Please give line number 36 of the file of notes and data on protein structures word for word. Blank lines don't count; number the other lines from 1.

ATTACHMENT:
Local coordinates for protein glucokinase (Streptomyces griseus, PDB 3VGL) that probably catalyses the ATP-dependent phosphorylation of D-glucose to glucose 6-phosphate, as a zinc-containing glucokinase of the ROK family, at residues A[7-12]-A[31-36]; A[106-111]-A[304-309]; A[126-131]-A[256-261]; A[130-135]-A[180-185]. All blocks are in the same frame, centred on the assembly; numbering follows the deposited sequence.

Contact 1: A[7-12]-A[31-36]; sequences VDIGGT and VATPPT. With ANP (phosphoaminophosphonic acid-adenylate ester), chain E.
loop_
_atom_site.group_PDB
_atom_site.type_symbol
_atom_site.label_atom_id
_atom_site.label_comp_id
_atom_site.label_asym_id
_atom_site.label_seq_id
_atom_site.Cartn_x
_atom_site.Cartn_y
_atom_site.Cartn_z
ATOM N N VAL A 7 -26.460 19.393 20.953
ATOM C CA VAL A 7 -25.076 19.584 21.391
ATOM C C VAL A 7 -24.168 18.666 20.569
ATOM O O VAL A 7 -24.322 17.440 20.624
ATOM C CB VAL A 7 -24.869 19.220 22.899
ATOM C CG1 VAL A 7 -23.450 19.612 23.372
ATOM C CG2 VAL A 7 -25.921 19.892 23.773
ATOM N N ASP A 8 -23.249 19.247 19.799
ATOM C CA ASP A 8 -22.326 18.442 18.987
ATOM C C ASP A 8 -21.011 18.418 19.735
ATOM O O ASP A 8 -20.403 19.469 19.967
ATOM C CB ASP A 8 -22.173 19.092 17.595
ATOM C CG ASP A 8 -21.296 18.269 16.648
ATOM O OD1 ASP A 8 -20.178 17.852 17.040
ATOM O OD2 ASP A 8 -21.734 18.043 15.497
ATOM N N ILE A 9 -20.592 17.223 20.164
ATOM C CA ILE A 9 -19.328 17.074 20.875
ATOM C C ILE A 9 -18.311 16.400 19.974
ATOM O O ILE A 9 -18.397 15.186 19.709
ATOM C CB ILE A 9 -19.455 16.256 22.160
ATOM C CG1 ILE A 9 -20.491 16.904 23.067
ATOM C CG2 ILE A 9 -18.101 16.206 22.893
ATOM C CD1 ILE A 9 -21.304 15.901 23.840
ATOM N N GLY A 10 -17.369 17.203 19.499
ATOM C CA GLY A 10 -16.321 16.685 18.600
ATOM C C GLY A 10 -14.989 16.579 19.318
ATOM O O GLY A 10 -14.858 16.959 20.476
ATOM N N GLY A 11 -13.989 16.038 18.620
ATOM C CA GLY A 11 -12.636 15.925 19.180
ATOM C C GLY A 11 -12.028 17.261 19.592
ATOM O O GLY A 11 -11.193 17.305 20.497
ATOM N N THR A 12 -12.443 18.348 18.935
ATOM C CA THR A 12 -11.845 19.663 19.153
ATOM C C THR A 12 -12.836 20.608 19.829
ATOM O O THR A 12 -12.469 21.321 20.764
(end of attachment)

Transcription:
ATOM N N GLY A 10 -17.369 17.203 19.499